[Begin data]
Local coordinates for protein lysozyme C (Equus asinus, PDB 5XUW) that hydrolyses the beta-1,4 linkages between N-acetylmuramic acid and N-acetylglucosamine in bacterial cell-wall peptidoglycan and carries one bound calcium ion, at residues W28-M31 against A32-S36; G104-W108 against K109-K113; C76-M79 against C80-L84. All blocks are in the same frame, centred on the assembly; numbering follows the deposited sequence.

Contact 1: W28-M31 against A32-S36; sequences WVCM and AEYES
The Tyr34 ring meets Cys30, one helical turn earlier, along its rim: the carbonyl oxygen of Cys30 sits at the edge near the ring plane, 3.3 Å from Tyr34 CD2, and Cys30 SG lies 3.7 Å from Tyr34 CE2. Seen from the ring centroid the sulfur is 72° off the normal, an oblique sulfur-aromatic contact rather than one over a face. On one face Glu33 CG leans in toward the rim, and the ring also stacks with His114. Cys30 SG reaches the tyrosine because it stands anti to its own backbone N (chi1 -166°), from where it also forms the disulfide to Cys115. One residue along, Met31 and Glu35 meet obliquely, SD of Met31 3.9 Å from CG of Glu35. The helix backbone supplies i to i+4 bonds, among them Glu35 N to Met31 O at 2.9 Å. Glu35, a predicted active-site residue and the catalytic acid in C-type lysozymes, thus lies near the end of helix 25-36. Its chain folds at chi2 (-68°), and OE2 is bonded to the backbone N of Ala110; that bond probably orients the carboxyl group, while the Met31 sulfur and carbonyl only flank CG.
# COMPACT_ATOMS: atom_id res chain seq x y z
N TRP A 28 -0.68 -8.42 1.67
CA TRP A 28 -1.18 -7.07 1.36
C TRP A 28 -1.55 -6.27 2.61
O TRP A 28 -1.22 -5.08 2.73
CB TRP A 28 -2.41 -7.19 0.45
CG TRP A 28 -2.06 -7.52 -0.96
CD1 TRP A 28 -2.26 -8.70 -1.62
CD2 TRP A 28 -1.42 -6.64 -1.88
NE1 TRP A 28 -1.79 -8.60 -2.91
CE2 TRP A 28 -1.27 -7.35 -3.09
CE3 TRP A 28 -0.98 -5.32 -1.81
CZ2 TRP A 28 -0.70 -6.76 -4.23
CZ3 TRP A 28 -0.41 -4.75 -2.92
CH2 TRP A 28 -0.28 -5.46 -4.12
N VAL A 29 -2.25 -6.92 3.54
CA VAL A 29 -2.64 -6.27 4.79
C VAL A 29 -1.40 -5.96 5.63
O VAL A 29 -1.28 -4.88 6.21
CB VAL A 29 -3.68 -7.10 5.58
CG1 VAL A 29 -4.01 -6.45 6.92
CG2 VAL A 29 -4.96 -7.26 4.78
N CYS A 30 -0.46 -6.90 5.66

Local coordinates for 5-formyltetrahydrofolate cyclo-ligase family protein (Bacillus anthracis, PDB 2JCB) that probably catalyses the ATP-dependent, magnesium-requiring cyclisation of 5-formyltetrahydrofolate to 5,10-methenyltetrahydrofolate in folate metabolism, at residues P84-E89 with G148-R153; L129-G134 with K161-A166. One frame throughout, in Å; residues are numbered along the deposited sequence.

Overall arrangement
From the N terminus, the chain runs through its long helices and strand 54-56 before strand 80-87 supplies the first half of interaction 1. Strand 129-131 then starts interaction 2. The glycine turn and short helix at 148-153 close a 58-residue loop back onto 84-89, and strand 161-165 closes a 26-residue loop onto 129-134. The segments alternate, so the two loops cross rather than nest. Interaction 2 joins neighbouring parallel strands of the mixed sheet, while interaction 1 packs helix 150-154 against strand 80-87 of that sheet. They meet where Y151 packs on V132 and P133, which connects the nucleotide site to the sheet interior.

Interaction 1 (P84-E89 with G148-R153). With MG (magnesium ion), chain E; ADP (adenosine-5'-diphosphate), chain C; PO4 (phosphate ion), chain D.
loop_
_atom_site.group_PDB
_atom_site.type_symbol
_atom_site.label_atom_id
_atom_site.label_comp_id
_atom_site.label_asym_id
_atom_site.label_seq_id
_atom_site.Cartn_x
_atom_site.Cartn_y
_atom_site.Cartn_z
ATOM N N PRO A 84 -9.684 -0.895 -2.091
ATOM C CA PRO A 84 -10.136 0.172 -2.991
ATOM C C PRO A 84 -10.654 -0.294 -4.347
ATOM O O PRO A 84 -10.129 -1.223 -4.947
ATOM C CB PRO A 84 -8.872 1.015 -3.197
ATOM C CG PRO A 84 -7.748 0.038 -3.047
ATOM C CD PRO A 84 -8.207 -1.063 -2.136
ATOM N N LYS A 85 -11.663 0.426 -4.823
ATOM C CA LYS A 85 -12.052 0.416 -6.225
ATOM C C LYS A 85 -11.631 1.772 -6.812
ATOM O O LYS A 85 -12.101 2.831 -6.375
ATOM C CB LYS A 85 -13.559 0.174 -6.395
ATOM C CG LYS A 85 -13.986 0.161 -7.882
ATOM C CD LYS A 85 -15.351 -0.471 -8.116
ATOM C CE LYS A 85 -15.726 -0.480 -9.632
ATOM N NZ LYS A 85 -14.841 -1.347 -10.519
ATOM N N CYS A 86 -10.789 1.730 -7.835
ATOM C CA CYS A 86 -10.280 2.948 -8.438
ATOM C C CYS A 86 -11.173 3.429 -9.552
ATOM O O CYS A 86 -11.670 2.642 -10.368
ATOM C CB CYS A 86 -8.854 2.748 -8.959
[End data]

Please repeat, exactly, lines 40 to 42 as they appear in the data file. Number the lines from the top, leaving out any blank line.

_atom_site.Cartn_z
ATOM N N PRO A 84 -9.684 -0.895 -2.091
ATOM C CA PRO A 84 -10.136 0.172 -2.991